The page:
I was born in a cross-fire hurricane
And I howled at my ma in the driving rain,
But it’s all right now, in fact, it’s a gas!
But it’s all right. I’m Jumpin’ Jack Flash,
It’s a Gas! Gas! Gas!
Those familiar with Moore’s Law have seen the disparity between disk and CPU performance increase. Today’s CPUs can easily out-process the data provided to them by even the fastest disk. Why is that?
There is a physical limitation on the rate at which we can spin platters. Our ability to engineer mechanical devices to spin highly unstable platters close to moving heads which are microns away from the surface are limited. Material science, stresses, quality of the bearings – all require tolerances that are approaching our physical limitations. Yet, we seem to be always finding new approaches to managing silicon fabrication.
The end of the mechanical age is near.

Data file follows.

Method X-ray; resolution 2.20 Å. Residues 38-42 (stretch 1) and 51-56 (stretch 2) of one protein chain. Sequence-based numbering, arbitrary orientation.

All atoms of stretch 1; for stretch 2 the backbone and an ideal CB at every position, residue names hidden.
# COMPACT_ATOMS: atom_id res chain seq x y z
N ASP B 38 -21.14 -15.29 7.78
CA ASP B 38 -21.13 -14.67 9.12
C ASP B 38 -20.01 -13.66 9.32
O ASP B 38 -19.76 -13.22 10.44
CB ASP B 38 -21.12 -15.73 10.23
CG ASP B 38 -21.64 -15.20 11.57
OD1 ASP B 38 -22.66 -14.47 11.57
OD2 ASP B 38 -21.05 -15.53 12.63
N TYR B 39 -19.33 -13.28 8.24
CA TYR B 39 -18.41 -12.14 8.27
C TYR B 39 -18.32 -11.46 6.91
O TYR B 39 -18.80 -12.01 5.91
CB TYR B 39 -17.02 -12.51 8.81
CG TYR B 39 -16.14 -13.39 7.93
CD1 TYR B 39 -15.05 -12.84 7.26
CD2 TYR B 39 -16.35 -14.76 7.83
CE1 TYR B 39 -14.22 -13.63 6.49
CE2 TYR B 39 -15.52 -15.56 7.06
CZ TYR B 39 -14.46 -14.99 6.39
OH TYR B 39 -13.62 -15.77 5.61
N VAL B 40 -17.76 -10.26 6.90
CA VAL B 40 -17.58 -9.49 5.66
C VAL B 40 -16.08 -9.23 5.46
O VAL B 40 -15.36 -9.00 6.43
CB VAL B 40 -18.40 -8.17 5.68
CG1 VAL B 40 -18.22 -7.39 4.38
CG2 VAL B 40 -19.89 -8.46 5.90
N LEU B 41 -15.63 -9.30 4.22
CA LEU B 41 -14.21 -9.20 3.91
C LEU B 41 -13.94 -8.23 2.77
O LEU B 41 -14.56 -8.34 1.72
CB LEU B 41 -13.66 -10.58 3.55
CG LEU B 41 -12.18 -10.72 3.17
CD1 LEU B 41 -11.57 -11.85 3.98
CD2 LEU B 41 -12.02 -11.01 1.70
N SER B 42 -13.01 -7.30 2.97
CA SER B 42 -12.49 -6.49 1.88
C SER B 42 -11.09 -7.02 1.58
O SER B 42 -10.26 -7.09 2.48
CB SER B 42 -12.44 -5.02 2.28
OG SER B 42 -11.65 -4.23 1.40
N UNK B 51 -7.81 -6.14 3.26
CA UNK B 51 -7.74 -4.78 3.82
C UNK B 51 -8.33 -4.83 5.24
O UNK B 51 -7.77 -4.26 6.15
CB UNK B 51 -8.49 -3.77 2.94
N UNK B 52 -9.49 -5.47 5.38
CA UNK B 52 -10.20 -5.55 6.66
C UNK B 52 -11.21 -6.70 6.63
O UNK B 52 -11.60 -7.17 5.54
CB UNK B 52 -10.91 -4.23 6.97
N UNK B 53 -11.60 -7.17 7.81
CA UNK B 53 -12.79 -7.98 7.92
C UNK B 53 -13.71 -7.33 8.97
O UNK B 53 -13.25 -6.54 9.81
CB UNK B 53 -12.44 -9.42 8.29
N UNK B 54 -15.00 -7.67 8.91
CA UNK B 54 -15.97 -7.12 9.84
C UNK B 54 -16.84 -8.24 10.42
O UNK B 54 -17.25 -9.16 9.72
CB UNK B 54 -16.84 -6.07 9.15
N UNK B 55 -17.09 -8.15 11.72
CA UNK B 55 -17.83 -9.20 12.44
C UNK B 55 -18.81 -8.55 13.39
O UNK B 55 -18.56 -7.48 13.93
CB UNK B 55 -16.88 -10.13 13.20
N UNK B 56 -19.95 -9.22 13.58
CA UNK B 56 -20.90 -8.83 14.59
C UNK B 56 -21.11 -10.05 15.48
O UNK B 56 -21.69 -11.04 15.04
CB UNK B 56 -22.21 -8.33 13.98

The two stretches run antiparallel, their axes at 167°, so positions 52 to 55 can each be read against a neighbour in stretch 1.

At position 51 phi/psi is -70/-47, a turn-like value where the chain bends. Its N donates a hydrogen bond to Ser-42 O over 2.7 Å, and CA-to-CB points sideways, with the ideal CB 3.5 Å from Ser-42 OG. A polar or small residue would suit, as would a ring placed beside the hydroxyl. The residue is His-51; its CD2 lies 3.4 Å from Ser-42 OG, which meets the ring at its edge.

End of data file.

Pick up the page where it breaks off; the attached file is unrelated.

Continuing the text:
Enter flash. Freeing us from our mechanical limitations, flash enables the development of ‘silicon drives’ with speeds approaching those of their silicon CPU partners. With prices declining, these drives are fast becoming more affordable. Yet with still a significant price disparity to their slower, yet higher capacity mechanical cousins, what is the alternative?
Hybrid storage. Take the performance advantage of silicon flash, with the mechanical capacity of drives. Balance these devices for the workload, and you get unmatched price-performance. There is a whole class of devices emerging that support this philosophy. The question is, do systems engineers have the tools to understand their applications sufficiently to tune configurations to optimize this opportunity.
It’s nascent. More education than marketing is required.
Tell me it isn’t so… I’m listening.